I think these comments may be helpful.

I will assume that we have some polynomial or multinomial (perhaps with monomials from some restricted set) and an oracle which instantly returns the value at any given point (perhaps from a restricted domain). We wish to find a specific coefficient and wonder how many queries we need to make and how hard the calculation would be. Each query gives a linear combination of the various coefficients so we wonder how small a system of equations (drawn from the restricted class available to us) suffices. I would expect that in general (but not always) $m$ queries would be required where $m$ is the potential number of monomials. So it (often) takes as many queries to get one particular coefficient as to get them all.

Consider first this problem: Given a polynomial $\sum_0^na_nx^n$ find $a_i.$ Then $a_0=f(0).$ But it would take $n+1$ queries to specify any other coefficient or even to find $a_0$ if we were not allowed to ask about $f(0).$ At that point we could find them all. If we had an upper bound $\max_i(|a_i|)\lt B$ and wanted $a_n$ then $|a_n-\frac{f(N)}{N^n}| \lt \varepsilon$ for $N \gt \frac{nB}{\varepsilon}.$ If the coefficients were know to be integers this might be effective.This isn't the given problem so I will not discuss finding $f(e^{2j\pi/n}),$ precomputing the inverse of a Vandermonde matrix or doing successive differences.

Next suppose that we know in advance that the vector of variables is $\mathbf{x}=(x_1,\cdots,x_n)$ and $f(\mathbf{x})=\sum_Sa_S\prod_{i \in S}x_i$ where $S$ varies over the subsets of $[n]=\{1,\cdots ,n\}.$ Then there are $2^n$ coefficients. If our queries need are restricted to $0-1$ vectors then to find $a_S$ would could do $2^{|S|}$ queries (setting all irrelevant variable to $0$) and use inclusion exclusion. If done correctly we could have all $a_T$ for $T \subseteq S$ for the same work. This would seem best possible.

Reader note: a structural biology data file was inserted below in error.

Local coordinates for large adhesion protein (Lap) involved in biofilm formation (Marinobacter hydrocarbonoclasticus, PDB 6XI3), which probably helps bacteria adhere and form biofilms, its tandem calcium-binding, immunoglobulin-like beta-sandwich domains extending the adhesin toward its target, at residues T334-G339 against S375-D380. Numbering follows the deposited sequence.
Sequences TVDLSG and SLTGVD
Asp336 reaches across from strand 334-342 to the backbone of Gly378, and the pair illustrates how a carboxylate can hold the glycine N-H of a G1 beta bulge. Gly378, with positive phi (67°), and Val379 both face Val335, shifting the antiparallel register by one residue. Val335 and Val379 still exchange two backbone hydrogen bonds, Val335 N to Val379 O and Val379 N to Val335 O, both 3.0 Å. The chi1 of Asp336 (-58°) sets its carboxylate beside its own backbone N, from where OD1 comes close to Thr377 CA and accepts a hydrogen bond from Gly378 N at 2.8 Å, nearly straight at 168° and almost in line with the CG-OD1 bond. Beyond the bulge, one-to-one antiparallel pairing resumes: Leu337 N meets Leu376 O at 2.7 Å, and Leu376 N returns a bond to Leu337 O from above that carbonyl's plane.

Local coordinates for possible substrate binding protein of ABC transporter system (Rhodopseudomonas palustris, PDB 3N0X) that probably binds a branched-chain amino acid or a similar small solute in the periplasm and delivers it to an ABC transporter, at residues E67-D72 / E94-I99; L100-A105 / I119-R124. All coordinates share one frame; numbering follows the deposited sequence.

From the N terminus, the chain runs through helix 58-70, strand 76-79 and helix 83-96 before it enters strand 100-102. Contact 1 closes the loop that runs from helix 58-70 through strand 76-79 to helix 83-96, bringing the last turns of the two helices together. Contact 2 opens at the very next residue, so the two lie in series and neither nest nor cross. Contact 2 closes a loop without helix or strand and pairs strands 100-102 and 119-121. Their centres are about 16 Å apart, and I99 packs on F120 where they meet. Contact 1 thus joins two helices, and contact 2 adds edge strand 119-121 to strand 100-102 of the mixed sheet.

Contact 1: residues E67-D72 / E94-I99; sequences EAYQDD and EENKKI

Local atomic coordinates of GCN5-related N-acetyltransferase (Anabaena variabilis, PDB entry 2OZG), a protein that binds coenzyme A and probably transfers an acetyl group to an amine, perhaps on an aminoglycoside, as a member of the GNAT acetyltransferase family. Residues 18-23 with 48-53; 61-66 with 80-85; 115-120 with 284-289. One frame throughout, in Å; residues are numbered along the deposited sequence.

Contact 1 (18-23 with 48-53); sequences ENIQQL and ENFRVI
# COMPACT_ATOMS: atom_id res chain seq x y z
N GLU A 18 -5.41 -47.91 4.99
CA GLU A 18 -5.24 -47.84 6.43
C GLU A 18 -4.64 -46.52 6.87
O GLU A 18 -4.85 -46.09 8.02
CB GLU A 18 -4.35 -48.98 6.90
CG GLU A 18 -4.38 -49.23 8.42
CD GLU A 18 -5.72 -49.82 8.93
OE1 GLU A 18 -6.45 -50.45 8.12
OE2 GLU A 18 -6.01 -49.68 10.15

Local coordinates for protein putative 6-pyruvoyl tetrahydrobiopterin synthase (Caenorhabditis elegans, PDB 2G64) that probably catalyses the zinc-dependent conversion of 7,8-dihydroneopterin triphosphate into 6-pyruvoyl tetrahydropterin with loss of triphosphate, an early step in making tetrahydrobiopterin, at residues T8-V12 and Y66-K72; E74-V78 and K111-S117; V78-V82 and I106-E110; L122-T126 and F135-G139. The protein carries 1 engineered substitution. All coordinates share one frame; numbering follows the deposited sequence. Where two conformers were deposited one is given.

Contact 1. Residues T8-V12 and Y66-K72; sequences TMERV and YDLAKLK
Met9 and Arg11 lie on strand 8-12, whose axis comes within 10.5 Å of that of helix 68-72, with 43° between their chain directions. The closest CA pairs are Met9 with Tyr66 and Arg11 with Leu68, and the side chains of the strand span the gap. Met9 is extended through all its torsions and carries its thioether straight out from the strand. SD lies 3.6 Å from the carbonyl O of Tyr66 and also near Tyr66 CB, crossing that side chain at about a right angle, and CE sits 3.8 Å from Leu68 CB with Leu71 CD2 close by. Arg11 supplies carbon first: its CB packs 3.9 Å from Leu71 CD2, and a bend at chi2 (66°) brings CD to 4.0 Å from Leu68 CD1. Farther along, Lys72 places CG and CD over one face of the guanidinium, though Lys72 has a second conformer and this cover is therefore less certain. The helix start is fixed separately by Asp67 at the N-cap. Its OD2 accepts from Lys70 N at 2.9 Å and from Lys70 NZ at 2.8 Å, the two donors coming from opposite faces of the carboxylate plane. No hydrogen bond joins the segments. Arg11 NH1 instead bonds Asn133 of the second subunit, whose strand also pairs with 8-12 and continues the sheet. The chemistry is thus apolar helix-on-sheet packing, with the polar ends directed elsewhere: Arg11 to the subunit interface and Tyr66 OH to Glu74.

**Minimality** Suppose I tell you in advance that $f=\prod_1^n z_i$ where either $z_i=x_i$ or $z_i=1-x_i.$ Then the coefficient of $x_1x_2\cdots x_n$ is $\pm 1$ and we wish to determine which it is. Then each of the $2^n$ possible queries will return $0$ except a particular one which will tell us everything. If we are lucky we find out in a few queries, but it could take $2^n$ queries.

In this rather restricted case one can technically do it with one evaluation: Set $$x_i=\frac{2^{2^i}}{1+2^{2^i}}.$$

Then the result is a fraction with an odd denominator and numerator $2^{2^k}$ where the bits of $k$ tell us which $z_i=x_i.$

The question as asked concerns linear combinations of monomials in $n$ variables all of degree at most $n.$ There are $\binom{n+k-1}k$ such monomials of degree $k$ so potentially $\binom{2n}n \approx \frac{4^n}{\sqrt{\pi n}}$ summands. In this case, for each $T \subseteq [n]$, $2^{|T|}$ queries suffice to determine the sum of all the coefficients for monomials using positive powers of exactly $\{x_t \mid t \in T\}.$ For $T=[n]$ this sum is, as remarked above, just what we want.

I suspect that if we can't use $0-1$ vectors , for example all the $x_i$ in a query need to be integers at least $2$, then $2^n$ queries would not be enough. Maybe then it would take $\binom{2n}n$ queries.

Here is an interesting case I wondered about. Suppose we explicitly see that $$f=\prod_{i=1}^n\left(\sum_{j=1}^na_{ij}x_j+c_i\right).$$ Then the finding the coefficient in question amounts to computing the permanent of the matrix $A={\huge(}a_{ij}{\huge)}.$ Naively that takes $n!n$ operations. This can perhaps be sped up to $2^nn^2$ or $2^nn.$ Much more than for the determinant. Of course each of our allowed queries instantly gives us the result of many arithmetic operations so it is not contradictory that $2^n$ suffice.

For that matter, we don’t need the information about where $f$ came from. I was just emphasizing that knowing that was no real help. The method here merely uses that $f$ is some linear combination of $\binom{2n}{n}$ monomials.